The European Union kept Hamas on its terrorism blacklist Friday despite a controversial court decision ordering Brussels to remove the Palestinian Islamist group from the register.
Brussels has lodged an appeal against a December ruling by the bloc's second highest court that Hamas should be delisted for the first time since 2001.
"Hamas stays on list during Council's appeal to December judgement," Susanne Kiefer, a spokeswoman for the European Council said on Twitter.
The appeal process is expected to take around a year and a half.
Two other groups have however been withdrawn since the last EU list was published in July 2014: the Holy Land Foundation for Relief
An EU official said the relevant member states that originally put the groups on the list had "changed their minds", adding that Italy had requested the listing of the Holy Land Foundation and Britain had sought the inclusion of Al-Takfir and Al-Hijra.
Hamas's military wing was added to the EU's first-ever terrorism blacklist drawn up in December 2001 in the wake of the September 11 attacks on the United States. The EU then blacklisted the political wing of Hamas in 2003.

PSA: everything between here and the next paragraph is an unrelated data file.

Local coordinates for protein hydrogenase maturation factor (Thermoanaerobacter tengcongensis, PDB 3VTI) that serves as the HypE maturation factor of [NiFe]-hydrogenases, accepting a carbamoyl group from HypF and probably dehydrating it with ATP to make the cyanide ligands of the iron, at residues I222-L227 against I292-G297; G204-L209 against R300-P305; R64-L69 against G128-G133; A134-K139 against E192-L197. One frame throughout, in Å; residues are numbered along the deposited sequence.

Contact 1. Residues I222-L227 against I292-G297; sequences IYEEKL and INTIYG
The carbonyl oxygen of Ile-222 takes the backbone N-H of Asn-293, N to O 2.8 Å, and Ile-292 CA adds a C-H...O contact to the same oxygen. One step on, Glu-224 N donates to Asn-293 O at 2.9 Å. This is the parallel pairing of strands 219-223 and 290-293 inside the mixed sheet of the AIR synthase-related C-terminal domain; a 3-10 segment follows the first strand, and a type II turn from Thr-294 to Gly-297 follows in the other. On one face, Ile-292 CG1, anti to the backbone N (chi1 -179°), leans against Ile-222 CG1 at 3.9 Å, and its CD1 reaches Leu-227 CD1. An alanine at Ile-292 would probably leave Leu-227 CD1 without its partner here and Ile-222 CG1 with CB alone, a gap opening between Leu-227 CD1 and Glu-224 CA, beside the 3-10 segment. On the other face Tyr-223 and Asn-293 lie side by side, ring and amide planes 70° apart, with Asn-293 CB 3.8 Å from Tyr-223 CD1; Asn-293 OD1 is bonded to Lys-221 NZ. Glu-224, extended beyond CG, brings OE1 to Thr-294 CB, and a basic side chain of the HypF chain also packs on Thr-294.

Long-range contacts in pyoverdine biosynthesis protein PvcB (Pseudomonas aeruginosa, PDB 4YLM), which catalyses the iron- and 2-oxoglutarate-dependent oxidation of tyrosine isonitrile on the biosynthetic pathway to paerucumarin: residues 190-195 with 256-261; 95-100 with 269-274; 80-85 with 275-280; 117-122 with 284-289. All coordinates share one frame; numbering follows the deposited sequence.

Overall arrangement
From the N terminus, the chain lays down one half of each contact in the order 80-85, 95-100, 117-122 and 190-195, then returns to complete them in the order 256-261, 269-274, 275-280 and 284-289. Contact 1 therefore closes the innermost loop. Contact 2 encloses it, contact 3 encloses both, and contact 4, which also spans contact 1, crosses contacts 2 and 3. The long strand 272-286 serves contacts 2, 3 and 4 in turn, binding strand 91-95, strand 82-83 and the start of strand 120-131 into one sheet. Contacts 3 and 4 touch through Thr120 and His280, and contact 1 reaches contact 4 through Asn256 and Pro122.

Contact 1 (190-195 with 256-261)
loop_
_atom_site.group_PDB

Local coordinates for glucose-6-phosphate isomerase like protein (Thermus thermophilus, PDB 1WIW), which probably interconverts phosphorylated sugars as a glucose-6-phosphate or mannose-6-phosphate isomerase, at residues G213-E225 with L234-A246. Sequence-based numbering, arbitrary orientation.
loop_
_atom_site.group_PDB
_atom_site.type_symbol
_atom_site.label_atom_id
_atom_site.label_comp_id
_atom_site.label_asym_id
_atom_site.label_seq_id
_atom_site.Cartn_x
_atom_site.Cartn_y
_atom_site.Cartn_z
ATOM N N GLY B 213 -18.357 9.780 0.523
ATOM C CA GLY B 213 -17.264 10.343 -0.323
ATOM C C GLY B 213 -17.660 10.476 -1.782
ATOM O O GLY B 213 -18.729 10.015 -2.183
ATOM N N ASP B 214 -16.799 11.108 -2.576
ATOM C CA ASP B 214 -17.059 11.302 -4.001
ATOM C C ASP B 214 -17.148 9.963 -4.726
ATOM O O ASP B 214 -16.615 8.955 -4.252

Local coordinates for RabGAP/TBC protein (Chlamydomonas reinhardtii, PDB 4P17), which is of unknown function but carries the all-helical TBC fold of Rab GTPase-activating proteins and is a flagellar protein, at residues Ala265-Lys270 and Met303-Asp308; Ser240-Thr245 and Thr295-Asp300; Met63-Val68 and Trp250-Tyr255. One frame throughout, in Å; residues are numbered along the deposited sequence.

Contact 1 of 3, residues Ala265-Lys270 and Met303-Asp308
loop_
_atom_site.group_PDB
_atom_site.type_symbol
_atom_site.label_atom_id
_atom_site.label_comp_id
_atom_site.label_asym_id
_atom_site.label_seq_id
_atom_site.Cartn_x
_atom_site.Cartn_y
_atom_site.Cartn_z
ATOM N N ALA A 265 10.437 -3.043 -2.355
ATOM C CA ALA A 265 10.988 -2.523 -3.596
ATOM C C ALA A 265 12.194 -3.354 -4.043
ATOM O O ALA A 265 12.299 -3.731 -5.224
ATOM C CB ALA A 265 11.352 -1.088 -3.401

But the General Court of the European Union ruled last year that the Hamas blacklisting was based not on sound legal judgements but on conclusions derived from the media and the Internet.
The row over the listing of Hamas, which has been in power in the Palestinian territory of Gaza since 2007, has threatened to undermine recent moves by Brussels to play a bigger role in reviving the moribund Middle East peace process.
Hamas has said the EU's appeal against the judgement by the General Court of the European Union is "immoral". Hamas' funds in Europe have remained frozen since the December decision.
Israel meanwhile hit out at the original decision to remove Hamas.
The EU list still includes organisations such as Lebanon's Hezbollah militia, Kurdish rebel group Kurdistan Workers Party (PKK), Colombia's FARC and Peru's Shining Path.